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Shanks calculates UK residual waste treatment shortfall

More proposed waste treatment facilities are needed to deal with the amount of ‘black bin’ waste by 2020.

According to a report by waste management firm Shanks called Municipal Waste Management: UK Capacity Forecast v3.0, the UK will need 4.6mtpa of additional capacity for residual solid waste and a further 3.6mtpa for food waste treatment by 2020.

Shanks predicts that for residual waste, 24.2mtpa of waste treatment capacity will be needed by 2020, currently the UK has just 7mtpa of capacity.

According to previous research 21.8mtpa of thermal treatment capacity is to come online by 2020. This would result in an undersupply of treatment capacity of 2.4mtpa. If this then takes into account facilities which fail to obtain consent, calculated as 15%, an additional 2.2mtpa would be needed. Therefore, up to 4.6mtpa of thermal treatment capacity may be planned.

However, the report recognises that any benefit of ‘standby’ overcapacity may be not be required by 2015 due to competitor projects that may have materialised.

By analysing the segregation efficiencies from various sources of food waste, the composition of residual waste in the UK and planning applications for in-vessel composting and anaerobic digestion facilities the report predicts that 5.6m tonnes will be sent to AD or IVC facilities. Current facilities only provide 2mtpa, however an additional 3.6m tonnes may be required. But if 15% of those planned facilities fail to obtain consent then 4.1mtpa of extra capacity will be needed.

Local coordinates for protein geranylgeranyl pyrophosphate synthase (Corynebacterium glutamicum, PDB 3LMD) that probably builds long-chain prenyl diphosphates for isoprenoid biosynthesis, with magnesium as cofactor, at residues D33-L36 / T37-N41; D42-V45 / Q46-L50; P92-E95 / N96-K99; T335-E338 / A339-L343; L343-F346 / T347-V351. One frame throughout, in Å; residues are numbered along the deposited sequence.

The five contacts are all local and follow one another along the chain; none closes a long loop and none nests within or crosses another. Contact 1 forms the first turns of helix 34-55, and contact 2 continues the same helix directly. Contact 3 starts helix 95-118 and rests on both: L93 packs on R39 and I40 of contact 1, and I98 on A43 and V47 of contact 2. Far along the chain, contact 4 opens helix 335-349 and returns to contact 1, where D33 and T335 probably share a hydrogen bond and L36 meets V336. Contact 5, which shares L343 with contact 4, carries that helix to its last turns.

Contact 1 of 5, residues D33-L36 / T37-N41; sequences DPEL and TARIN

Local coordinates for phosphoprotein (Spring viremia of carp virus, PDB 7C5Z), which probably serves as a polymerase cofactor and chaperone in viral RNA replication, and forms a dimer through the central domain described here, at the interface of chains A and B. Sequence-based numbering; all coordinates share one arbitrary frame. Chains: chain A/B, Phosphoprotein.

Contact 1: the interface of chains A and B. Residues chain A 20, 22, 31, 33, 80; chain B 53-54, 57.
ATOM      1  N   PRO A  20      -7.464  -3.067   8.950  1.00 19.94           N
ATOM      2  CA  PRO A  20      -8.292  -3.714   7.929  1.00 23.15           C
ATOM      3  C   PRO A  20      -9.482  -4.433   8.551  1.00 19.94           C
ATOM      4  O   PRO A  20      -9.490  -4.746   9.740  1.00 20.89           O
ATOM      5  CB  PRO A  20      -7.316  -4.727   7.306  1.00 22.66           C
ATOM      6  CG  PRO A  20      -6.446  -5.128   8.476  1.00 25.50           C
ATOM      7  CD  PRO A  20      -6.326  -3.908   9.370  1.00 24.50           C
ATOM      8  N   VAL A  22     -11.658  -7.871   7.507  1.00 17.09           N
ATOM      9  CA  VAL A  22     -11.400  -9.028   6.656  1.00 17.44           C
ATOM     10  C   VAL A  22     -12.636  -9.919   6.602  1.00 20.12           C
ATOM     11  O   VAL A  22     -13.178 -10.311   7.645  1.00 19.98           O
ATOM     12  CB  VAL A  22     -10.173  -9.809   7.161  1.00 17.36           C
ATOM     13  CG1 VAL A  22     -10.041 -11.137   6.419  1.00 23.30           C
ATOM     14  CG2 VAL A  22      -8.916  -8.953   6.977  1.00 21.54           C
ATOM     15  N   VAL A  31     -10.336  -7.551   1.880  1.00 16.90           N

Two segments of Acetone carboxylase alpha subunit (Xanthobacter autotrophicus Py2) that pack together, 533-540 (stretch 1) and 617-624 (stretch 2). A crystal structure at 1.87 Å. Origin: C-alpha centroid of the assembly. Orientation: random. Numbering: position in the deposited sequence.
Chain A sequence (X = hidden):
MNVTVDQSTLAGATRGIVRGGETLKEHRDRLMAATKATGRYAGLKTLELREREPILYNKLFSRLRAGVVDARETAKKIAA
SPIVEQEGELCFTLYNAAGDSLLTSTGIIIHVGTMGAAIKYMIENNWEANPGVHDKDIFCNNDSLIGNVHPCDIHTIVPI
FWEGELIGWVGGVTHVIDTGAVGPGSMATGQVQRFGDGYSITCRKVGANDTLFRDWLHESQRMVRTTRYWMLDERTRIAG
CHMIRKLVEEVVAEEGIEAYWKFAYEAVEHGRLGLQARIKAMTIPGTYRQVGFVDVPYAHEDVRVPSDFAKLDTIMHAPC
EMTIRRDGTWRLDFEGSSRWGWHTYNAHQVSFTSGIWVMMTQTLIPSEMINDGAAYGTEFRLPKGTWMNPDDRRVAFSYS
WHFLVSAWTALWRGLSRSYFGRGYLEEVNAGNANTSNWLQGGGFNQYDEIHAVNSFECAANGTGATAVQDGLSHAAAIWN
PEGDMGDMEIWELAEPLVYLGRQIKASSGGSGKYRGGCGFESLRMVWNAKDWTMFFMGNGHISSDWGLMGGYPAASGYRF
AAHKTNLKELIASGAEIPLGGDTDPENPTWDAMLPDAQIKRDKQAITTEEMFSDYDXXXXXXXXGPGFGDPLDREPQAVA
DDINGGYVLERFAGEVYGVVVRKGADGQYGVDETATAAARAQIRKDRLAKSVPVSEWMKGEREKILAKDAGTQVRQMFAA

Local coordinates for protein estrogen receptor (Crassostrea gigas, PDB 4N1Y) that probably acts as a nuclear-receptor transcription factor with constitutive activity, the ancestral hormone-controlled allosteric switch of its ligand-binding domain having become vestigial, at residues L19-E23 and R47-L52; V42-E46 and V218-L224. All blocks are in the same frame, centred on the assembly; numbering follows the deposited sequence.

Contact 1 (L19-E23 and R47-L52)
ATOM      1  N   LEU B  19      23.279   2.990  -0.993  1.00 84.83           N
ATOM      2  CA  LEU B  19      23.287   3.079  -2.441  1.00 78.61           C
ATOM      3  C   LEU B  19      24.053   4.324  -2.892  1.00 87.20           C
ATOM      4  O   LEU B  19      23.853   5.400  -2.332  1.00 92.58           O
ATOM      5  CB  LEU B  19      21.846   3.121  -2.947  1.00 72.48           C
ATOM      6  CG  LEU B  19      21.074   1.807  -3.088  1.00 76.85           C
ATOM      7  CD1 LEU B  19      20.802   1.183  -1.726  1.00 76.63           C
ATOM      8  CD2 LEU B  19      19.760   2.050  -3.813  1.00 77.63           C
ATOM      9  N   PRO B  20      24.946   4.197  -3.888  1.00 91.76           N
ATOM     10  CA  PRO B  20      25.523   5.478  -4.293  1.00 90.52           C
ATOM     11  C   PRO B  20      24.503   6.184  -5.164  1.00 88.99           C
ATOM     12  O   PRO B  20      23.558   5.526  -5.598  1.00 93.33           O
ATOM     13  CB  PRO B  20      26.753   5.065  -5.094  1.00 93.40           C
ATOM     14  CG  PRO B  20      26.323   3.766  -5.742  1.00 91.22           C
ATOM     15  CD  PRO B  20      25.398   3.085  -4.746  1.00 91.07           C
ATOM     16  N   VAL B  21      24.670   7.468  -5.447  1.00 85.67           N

Shanks forecasts that as landfilled municipal solid waste - including some business waste - has declined from 51.7m tonnes in 2001/02 to 31.8m tonnes in 2008/09, then 6.5m tonnes will be landfilled in 2020, while the UK will achieve a recycling rate of 51.2%. An extra 3mtpa of MRF capacity may be needed by 2020, or 3.5mtpa if 15% of proposed facilities fail.

However, the report has been criticised by Friends of the Earth. Its resource use campaigner Julian Kirby said: “It is so littered with mistakes as to make it useless for waste planning in the UK.

“Shanks assumes all the landfilled non-inert waste is municipal, meaning they overestimate the latter by more than 15 million tonnes.

“The majority of that 15 million tonnes was commercial and industrial (C&I) waste, the vast majority of which is recyclable, and many businesses are already committing to zero waste programmes.

“The report forecasts a miserable recycling rate for 2020 that is already exceeded by C&I waste and, at current rates of progress, would be exceeded within four years for municipal waste.”

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